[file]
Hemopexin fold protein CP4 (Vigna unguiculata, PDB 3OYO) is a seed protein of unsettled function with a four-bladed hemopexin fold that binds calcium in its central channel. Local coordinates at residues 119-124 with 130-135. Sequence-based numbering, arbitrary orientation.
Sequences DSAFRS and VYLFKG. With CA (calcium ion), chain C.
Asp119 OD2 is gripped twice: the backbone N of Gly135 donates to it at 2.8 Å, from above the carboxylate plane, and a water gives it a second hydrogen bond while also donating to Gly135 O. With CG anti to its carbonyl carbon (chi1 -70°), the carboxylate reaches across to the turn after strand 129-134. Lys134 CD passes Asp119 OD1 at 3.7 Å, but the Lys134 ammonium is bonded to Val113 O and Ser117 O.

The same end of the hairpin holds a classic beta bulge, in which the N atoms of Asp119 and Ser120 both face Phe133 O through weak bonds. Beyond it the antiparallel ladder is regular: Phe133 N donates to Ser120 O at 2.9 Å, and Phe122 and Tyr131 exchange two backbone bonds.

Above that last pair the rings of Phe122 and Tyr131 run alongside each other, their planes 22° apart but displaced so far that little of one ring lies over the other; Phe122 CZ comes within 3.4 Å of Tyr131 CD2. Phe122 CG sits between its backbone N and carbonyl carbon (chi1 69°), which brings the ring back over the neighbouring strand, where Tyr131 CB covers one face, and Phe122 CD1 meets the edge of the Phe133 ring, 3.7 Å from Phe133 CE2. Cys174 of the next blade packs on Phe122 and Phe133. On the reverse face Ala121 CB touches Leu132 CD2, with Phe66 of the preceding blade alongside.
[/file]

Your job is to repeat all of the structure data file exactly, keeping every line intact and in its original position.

Hemopexin fold protein CP4 (Vigna unguiculata, PDB 3OYO) is a seed protein of unsettled function with a four-bladed hemopexin fold that binds calcium in its central channel. Local coordinates at residues 119-124 with 130-135. Sequence-based numbering, arbitrary orientation.
Sequences DSAFRS and VYLFKG. With CA (calcium ion), chain C.
Asp119 OD2 is gripped twice: the backbone N of Gly135 donates to it at 2.8 Å, from above the carboxylate plane, and a water gives it a second hydrogen bond while also donating to Gly135 O. With CG anti to its carbonyl carbon (chi1 -70°), the carboxylate reaches across to the turn after strand 129-134. Lys134 CD passes Asp119 OD1 at 3.7 Å, but the Lys134 ammonium is bonded to Val113 O and Ser117 O.

The same end of the hairpin holds a classic beta bulge, in which the N atoms of Asp119 and Ser120 both face Phe133 O through weak bonds. Beyond it the antiparallel ladder is regular: Phe133 N donates to Ser120 O at 2.9 Å, and Phe122 and Tyr131 exchange two backbone bonds.

Above that last pair the rings of Phe122 and Tyr131 run alongside each other, their planes 22° apart but displaced so far that little of one ring lies over the other; Phe122 CZ comes within 3.4 Å of Tyr131 CD2. Phe122 CG sits between its backbone N and carbonyl carbon (chi1 69°), which brings the ring back over the neighbouring strand, where Tyr131 CB covers one face, and Phe122 CD1 meets the edge of the Phe133 ring, 3.7 Å from Phe133 CE2. Cys174 of the next blade packs on Phe122 and Phe133. On the reverse face Ala121 CB touches Leu132 CD2, with Phe66 of the preceding blade alongside.